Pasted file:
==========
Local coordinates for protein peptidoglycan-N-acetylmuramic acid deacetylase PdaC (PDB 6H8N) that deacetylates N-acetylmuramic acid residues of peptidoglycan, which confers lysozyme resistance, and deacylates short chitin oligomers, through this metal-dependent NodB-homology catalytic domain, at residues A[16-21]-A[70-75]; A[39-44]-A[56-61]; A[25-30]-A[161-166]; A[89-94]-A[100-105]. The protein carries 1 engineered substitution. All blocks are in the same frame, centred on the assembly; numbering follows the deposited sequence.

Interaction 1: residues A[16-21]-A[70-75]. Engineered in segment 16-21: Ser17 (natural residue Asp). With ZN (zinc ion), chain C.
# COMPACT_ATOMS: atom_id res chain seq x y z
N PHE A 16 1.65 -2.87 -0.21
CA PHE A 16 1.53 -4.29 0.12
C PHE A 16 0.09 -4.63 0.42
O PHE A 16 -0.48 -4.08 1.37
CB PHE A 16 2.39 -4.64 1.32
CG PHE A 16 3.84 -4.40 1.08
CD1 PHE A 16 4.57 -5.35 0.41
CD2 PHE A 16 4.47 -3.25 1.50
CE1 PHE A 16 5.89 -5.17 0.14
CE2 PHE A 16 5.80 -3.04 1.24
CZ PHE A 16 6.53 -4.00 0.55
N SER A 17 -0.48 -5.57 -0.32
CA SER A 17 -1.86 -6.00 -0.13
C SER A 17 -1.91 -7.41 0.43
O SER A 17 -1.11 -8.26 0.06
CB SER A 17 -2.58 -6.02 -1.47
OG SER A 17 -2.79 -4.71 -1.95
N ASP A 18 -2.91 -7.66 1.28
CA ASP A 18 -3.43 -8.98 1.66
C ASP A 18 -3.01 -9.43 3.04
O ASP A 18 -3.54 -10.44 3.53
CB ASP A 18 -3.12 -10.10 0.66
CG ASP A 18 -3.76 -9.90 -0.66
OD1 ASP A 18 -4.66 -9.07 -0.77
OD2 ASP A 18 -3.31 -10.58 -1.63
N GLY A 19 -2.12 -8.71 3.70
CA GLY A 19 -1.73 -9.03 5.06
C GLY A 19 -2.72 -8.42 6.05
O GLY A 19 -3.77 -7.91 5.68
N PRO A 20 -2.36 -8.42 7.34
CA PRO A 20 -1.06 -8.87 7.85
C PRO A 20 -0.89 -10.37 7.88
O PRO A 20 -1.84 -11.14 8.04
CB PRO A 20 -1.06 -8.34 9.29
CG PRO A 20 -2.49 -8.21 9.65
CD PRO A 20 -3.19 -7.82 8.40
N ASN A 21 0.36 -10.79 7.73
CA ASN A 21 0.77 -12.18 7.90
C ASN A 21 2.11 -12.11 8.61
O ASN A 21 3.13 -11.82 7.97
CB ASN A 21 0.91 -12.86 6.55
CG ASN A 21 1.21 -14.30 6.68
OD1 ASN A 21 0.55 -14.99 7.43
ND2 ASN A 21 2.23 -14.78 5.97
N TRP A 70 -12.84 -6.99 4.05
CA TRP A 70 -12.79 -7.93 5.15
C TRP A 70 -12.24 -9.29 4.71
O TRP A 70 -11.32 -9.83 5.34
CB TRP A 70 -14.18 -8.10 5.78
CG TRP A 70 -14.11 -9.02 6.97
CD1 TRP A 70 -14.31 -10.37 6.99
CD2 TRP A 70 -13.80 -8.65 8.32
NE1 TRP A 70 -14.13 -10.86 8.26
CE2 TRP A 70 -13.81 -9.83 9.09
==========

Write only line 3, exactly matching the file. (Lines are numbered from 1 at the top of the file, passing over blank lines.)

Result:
# COMPACT_ATOMS: atom_id res chain seq x y z